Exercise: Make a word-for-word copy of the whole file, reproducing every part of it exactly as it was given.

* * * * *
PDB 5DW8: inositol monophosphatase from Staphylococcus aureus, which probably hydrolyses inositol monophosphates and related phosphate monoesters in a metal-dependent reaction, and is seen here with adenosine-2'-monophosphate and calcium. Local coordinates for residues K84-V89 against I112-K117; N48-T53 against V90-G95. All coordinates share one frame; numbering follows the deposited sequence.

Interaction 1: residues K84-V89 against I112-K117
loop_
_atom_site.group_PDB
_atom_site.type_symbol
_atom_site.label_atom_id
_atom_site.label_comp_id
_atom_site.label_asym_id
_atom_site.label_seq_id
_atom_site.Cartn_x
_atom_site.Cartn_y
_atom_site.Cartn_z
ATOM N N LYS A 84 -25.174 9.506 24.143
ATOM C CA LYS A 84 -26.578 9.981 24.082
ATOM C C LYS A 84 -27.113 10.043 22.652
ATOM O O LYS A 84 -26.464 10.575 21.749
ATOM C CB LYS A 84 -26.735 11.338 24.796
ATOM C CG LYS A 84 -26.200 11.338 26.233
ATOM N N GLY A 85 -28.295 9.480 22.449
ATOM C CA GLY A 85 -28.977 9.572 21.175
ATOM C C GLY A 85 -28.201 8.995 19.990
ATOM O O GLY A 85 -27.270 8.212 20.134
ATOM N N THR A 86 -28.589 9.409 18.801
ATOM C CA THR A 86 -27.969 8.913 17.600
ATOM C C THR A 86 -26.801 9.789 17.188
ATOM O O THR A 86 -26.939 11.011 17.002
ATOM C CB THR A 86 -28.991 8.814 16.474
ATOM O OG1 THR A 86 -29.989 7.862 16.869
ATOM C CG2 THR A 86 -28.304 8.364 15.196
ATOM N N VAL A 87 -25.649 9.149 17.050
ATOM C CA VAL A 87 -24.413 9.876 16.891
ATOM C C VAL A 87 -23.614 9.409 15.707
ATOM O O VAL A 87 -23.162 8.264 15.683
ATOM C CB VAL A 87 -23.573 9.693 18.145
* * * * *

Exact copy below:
PDB 5DW8: inositol monophosphatase from Staphylococcus aureus, which probably hydrolyses inositol monophosphates and related phosphate monoesters in a metal-dependent reaction, and is seen here with adenosine-2'-monophosphate and calcium. Local coordinates for residues K84-V89 against I112-K117; N48-T53 against V90-G95. All coordinates share one frame; numbering follows the deposited sequence.

Interaction 1: residues K84-V89 against I112-K117
loop_
_atom_site.group_PDB
_atom_site.type_symbol
_atom_site.label_atom_id
_atom_site.label_comp_id
_atom_site.label_asym_id
_atom_site.label_seq_id
_atom_site.Cartn_x
_atom_site.Cartn_y
_atom_site.Cartn_z
ATOM N N LYS A 84 -25.174 9.506 24.143
ATOM C CA LYS A 84 -26.578 9.981 24.082
ATOM C C LYS A 84 -27.113 10.043 22.652
ATOM O O LYS A 84 -26.464 10.575 21.749
ATOM C CB LYS A 84 -26.735 11.338 24.796
ATOM C CG LYS A 84 -26.200 11.338 26.233
ATOM N N GLY A 85 -28.295 9.480 22.449
ATOM C CA GLY A 85 -28.977 9.572 21.175
ATOM C C GLY A 85 -28.201 8.995 19.990
ATOM O O GLY A 85 -27.270 8.212 20.134
ATOM N N THR A 86 -28.589 9.409 18.801
ATOM C CA THR A 86 -27.969 8.913 17.600
ATOM C C THR A 86 -26.801 9.789 17.188
ATOM O O THR A 86 -26.939 11.011 17.002
ATOM C CB THR A 86 -28.991 8.814 16.474
ATOM O OG1 THR A 86 -29.989 7.862 16.869
ATOM C CG2 THR A 86 -28.304 8.364 15.196
ATOM N N VAL A 87 -25.649 9.149 17.050
ATOM C CA VAL A 87 -24.413 9.876 16.891
ATOM C C VAL A 87 -23.614 9.409 15.707
ATOM O O VAL A 87 -23.162 8.264 15.683
ATOM C CB VAL A 87 -23.573 9.693 18.145